Liberals, meanwhile, are condemned to pretend they love everyone…except for conservatives that is, whom they are happy to loathe whenever given the least opportunity. Some of my favorite “criticism” of our blog has come from liberals who refer to particular body parts when speaking of Gates of Vienna. It is then that we know we’re on the right track. Poor James Wolcott is reduced to school yard taunts whenever he happens upon us; we don’t mind at all - the traffic is great and his friends flit through, seldom dropping a comment on their way back to tell James how absolutely exquisite is his assessment of our modest efforts. Vive le Wolcott!

As I said, my preference is for the turn of mind Russell Kirk lists as number the sixth:

[C]onservatives are chastened by their principle of imperfectability. Human nature suffers irremediably from certain grave faults, the conservatives know. Man being imperfect, no perfect social order ever can be created. Because of human restlessness, mankind would grow rebellious under any utopian domination, and would break out once more in violent discontent—or else expire of boredom. To seek for utopia is to end in disaster, the conservative says: we are not made for perfect things. All that we reasonably can expect is a tolerably ordered, just, and free society, in which some evils, maladjustments, and suffering will continue to lurk. By proper attention to prudent reform, we may preserve and improve this tolerable order. But if the old institutional and moral safeguards of a nation are neglected, then the anarchic impulse in humankind breaks loose: “the ceremony of innocence is drowned.” The ideologues who promise the perfection of man and society have converted a great part of the twentieth-century world into a terrestrial hell.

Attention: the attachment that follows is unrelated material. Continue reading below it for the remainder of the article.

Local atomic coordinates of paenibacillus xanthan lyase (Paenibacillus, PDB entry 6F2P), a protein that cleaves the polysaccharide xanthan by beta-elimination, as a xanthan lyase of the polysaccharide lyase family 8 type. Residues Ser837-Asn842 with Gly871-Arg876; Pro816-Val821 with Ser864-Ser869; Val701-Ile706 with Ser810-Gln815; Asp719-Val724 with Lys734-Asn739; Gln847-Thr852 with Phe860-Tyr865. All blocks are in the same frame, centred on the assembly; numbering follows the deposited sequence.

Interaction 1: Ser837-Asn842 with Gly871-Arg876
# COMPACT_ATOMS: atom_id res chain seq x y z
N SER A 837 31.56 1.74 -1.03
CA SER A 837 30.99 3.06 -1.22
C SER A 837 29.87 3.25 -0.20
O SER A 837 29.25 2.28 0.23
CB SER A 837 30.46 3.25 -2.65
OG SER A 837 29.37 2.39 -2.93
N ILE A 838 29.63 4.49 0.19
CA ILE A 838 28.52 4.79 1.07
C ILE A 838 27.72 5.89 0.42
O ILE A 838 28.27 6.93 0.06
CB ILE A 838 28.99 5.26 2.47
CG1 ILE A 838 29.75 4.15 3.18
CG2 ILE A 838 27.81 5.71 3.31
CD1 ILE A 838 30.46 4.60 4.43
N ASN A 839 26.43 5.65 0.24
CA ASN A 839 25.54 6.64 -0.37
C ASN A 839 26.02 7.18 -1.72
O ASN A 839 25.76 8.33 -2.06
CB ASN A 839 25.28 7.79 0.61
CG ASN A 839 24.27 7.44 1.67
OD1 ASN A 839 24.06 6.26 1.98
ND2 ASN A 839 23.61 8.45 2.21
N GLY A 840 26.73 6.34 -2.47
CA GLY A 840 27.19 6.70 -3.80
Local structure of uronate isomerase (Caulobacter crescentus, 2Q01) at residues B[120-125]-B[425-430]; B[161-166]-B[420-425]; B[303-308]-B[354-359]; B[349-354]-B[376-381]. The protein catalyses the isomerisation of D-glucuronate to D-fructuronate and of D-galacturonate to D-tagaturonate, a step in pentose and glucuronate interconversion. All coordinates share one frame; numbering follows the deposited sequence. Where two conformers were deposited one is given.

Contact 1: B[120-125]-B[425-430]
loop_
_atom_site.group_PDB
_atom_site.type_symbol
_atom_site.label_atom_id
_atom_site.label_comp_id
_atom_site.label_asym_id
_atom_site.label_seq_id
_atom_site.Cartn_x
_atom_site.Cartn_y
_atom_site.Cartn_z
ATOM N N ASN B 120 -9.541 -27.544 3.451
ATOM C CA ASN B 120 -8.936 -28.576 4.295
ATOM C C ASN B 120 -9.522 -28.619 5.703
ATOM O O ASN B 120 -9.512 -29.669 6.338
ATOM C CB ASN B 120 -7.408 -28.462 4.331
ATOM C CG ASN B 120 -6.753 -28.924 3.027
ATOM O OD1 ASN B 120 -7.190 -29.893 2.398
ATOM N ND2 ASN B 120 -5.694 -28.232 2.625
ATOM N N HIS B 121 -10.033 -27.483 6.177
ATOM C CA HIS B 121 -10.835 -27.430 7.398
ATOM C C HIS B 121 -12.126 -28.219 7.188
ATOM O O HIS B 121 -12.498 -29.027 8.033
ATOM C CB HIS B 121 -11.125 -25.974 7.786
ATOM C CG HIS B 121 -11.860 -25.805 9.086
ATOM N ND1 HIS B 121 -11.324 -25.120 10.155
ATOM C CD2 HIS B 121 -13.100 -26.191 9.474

They have also perverted a deep human longing, one not capable of fulfillment this side of the grave.

As you can tell, Kirk was a philosophical descendant of Edmund Burke. However, his basic ideas about human nature have been since borne out by neonatology and infant studies. We are too much even for ourselves. We are forced to exit the womb too soon, and we do so because of our huge forebrain, which will grow in the next two years until the organism is most recognizably human: walking, talking, and applying the lessons he learns along the way.

I suggest you look at the other nine qualities and decide which, if any, fit you best.

For my libertarian friends, surely you can find one or two? If not exactly so related as to be kissing cousins, we certainly have some habits of thought, or sentiments, in common. For sure, we both distrust the government to look out for individual interests. In fact, we know government cannot do so; beyond a certain modest size it is of necessity a malignancy.

I long ago turned in my ACLU card and my membership in the NAACP. By then, both marriages had gone bad. As an ex-member of each, I consider myself the lucky one. Meanwhile, they continue to morph into ever more avaricious parodies of their original selves. I left because they changed, but in the process of leaving I was changed, too.

I’ll be darned. Of all the things I could have possibly become, I find myself a Conservative. No doubt The Cosmos is ROTFLHAO.



A Jacksonian said...

One of the hard things that conservatism must address is that it is part of the Right. The Left has subsumed liberalism to the point where it is moribund in outlook, with State based ruling structure one that it cannot like and posits Elitist structure to apportion rights and freedom.

Conservatives have had their outlook on what man and mankind is twisted into a pretzel by the Right, and we now get ideas that no longer support the rights of man but, instead, the rights of corporations as economic units above the Nation. I am trying to address that and find a way to have conservatives recognize that Elitism via corporation is as bad as that of the intellectual Elitism of the Left. The Left can no longer make that argument now being fully encumbered by their ethos of Transnational Progressivism: they have wandered so far from personal liberty and the fact that government is made amongst men, that it is no longer conceivable that individuals should have government amongst themselves.